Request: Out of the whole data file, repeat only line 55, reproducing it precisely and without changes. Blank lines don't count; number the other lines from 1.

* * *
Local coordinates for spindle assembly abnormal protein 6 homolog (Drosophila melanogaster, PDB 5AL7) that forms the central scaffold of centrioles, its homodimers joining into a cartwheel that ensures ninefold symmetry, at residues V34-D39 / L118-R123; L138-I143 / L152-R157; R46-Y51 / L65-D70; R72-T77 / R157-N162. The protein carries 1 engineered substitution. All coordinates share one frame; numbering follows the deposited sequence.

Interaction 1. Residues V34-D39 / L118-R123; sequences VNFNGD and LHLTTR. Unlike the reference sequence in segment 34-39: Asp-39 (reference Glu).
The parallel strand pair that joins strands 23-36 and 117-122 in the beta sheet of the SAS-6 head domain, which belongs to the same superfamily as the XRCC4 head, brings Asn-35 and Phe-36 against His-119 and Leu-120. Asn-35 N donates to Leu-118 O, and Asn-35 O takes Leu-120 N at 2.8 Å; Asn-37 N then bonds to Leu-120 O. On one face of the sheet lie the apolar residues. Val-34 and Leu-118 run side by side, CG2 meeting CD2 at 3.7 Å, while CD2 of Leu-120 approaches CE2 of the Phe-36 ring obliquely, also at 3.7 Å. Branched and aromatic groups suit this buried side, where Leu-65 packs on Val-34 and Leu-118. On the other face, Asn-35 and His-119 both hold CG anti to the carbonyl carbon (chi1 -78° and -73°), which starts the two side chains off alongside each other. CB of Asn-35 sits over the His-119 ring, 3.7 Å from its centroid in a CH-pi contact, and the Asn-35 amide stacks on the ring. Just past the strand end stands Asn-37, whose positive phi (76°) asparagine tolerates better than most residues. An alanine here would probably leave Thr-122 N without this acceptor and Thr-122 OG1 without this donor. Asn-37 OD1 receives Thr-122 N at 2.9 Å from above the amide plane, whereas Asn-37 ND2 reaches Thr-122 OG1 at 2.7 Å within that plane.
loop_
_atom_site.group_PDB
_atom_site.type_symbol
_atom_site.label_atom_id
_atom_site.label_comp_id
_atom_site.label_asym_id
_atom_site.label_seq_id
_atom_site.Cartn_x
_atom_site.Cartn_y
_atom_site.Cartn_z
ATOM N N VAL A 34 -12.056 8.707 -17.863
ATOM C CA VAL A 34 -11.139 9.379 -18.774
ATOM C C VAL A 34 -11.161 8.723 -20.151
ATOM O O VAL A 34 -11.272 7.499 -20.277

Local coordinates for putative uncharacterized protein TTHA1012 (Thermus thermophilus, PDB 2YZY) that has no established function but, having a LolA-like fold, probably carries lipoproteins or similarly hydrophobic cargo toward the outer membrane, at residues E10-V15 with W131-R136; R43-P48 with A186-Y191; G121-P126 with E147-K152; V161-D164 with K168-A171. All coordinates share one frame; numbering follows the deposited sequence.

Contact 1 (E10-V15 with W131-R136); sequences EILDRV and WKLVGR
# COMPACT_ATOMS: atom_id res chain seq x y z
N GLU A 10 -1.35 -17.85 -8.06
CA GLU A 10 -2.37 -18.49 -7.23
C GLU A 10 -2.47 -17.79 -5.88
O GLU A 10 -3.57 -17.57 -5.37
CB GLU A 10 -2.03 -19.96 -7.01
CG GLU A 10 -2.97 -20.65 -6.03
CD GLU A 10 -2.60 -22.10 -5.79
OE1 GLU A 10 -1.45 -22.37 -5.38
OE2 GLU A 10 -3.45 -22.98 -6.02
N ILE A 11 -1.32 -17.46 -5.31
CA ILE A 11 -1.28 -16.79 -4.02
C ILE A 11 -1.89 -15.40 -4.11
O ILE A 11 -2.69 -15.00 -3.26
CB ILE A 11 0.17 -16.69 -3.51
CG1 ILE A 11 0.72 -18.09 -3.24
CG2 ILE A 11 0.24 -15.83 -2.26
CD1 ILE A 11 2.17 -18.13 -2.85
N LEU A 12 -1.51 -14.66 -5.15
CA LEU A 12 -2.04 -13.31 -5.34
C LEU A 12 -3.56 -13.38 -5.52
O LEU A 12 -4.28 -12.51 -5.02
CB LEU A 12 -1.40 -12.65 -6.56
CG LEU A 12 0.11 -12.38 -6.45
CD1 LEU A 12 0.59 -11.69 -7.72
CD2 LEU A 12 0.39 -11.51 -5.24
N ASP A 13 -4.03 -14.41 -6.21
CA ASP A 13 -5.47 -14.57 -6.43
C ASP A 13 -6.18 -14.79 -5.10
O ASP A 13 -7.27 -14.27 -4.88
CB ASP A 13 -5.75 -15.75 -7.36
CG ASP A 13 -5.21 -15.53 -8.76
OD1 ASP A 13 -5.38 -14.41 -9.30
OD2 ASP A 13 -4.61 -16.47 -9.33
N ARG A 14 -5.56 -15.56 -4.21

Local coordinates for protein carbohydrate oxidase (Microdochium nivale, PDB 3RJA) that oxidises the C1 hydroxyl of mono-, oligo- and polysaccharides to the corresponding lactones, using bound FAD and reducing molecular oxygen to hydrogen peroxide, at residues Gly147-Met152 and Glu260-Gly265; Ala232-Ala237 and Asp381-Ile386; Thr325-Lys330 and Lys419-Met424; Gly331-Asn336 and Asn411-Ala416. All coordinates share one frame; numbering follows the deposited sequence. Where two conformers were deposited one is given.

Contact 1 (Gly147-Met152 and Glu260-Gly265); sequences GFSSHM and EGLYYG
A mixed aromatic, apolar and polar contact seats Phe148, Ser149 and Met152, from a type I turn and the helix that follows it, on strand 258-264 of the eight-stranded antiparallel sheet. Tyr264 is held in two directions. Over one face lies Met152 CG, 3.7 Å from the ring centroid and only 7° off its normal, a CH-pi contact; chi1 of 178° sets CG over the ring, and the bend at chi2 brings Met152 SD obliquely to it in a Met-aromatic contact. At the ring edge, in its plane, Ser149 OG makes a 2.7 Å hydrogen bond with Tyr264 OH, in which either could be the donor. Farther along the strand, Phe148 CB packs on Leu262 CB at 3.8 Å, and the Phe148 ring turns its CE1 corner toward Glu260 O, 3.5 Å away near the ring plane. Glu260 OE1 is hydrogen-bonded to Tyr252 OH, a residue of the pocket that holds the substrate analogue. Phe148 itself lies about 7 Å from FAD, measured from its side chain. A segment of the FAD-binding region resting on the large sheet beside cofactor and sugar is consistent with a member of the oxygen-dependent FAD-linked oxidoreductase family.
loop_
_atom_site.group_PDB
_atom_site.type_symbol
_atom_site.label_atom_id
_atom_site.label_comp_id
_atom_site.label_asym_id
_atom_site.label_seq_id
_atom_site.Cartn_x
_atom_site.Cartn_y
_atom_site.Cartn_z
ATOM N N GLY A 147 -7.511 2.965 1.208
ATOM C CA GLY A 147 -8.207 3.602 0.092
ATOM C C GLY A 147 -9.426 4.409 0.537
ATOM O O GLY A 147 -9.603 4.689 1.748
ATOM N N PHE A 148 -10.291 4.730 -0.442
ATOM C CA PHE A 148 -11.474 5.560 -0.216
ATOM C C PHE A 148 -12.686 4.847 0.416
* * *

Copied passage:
Local coordinates for protein carbohydrate oxidase (Microdochium nivale, PDB 3RJA) that oxidises the C1 hydroxyl of mono-, oligo- and polysaccharides to the corresponding lactones, using bound FAD and reducing molecular oxygen to hydrogen peroxide, at residues Gly147-Met152 and Glu260-Gly265; Ala232-Ala237 and Asp381-Ile386; Thr325-Lys330 and Lys419-Met424; Gly331-Asn336 and Asn411-Ala416. All coordinates share one frame; numbering follows the deposited sequence. Where two conformers were deposited one is given.